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The surprising physical power of your favorite playlist
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A research study on hospitalized children found that favorite songs can be as effective as Advil in reducing pain. - photo by Kelsey Dallas
Health researchers recently discovered an unexpected side effect of listening to your favorite songs: pain relief.

In a study of children undergoing major surgical operations, published earlier this year in Pediatric Surgery International (paywall), scientists determined tuning in to a treasured playlist significantly decreased postsurgical pain.

"Audio therapy is an exciting opportunity and should be considered by hospitals as an important strategy to minimize pain," said study senior author Santhanam Suresh in a press release. "This is inexpensive and doesn't have any side effects."

The risk-free nature of handing a hospitalized child an iPod was one of the study's greatest strengths because efforts to address pain in young patients are fraught with complications, The Huffington Post reported.

"Most surgery-strength painkillers aren't made with children in mind, and, in fact, can even cause kids to have breathing problems," the article noted. "To play it safe, doctors limit painkiller dosage, but this leaves children in serious pain after their surgery."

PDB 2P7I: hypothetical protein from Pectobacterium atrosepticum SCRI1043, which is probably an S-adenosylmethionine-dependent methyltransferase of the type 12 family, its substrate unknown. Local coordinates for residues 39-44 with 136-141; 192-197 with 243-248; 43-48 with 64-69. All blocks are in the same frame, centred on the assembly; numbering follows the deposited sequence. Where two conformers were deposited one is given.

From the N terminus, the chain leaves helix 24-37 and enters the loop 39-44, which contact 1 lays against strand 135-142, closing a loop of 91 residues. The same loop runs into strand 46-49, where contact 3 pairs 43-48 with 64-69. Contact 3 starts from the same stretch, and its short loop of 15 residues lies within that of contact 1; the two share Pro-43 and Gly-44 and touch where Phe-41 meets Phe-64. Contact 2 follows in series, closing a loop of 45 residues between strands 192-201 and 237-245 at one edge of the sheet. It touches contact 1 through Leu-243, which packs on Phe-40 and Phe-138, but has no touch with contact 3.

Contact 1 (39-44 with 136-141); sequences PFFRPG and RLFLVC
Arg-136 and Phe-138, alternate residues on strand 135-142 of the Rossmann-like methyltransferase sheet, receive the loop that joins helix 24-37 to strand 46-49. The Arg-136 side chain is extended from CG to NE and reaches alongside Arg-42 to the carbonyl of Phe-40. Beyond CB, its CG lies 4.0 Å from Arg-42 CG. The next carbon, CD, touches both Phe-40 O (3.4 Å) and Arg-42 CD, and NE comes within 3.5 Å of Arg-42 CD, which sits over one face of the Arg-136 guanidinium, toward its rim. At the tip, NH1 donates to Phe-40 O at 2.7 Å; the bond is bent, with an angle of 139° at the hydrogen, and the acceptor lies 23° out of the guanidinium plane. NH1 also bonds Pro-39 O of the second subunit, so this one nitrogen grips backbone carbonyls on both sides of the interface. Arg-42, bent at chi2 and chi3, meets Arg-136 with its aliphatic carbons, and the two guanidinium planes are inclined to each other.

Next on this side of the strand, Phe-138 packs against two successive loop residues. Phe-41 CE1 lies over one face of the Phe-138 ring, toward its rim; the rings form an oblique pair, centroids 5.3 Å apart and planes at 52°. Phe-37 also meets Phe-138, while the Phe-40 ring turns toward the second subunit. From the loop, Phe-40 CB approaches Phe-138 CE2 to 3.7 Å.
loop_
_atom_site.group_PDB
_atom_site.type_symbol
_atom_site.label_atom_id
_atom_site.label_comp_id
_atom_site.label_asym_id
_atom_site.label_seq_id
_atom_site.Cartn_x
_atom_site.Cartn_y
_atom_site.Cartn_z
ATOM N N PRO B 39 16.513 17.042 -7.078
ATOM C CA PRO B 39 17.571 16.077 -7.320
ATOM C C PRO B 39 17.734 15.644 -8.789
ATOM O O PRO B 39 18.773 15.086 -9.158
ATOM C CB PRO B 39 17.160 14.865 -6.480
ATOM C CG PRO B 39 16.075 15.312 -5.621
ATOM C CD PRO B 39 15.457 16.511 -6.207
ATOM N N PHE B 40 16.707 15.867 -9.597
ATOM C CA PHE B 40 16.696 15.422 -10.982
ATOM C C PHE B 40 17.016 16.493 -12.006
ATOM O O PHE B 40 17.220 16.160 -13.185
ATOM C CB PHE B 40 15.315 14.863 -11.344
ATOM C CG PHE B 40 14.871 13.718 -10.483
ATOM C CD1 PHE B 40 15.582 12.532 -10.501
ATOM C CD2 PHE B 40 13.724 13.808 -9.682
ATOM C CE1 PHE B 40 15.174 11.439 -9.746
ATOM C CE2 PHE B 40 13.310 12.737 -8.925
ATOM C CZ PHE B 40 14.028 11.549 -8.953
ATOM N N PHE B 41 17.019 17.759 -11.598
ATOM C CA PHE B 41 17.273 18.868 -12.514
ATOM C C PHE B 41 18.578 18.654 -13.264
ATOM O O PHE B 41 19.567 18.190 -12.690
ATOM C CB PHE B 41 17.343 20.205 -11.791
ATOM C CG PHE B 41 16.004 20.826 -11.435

The 56 participating patients, who were between 9 and 14 years old, were split into three groups: members of the first group heard songs by artists like Justin Bieber and Taylor Swift; the second group tuned into audiobooks like "James and the Giant Peach"; and the third put on noise canceling headphones.

Researchers played the assigned sounds for 30 minutes, and then assessed a patient's pain level, the study noted.

"After a 30-minute session, the children who listened to music or a book reduced their pain burden by 1 point on a 10-point scale compared to the children who listened to silence," NPR reported. "That might not sound like much, but (study co-author) Sunitha Suresh says it's the equivalent of taking an over-the-counter pain medication like Advil or Tylenol."

As Santhanam Suresh noted in the press release, songs or stories can be powerful pain relievers because they occupy the brain's attention.

"The idea is, if you don't think about it, maybe you won't experience it as much," he said. "We are trying to cheat the brain a little bit. We are trying to refocus mental channels on to something else."

Music's ability to influence how the brain works means the health benefits of a well-crafted playlist aren't limited to young listeners.

Researchers have also explored the benefits of music therapy for dementia sufferers, as Dr. Sanjay Gupta noted in a video for CNN this week.

He profiled participants in a program called "Music and Memory," which gives nursing home patients iPods loaded with their favorite songs. The music has been shown to reawaken parts of the brain affected by Alzheimer's disease, helping patients remember times they've listened to the songs in their past.

"Music seems to rekindle something," Gupta said, as footage of an elderly woman in a wheelchair singing along to a Johnny Cash song played.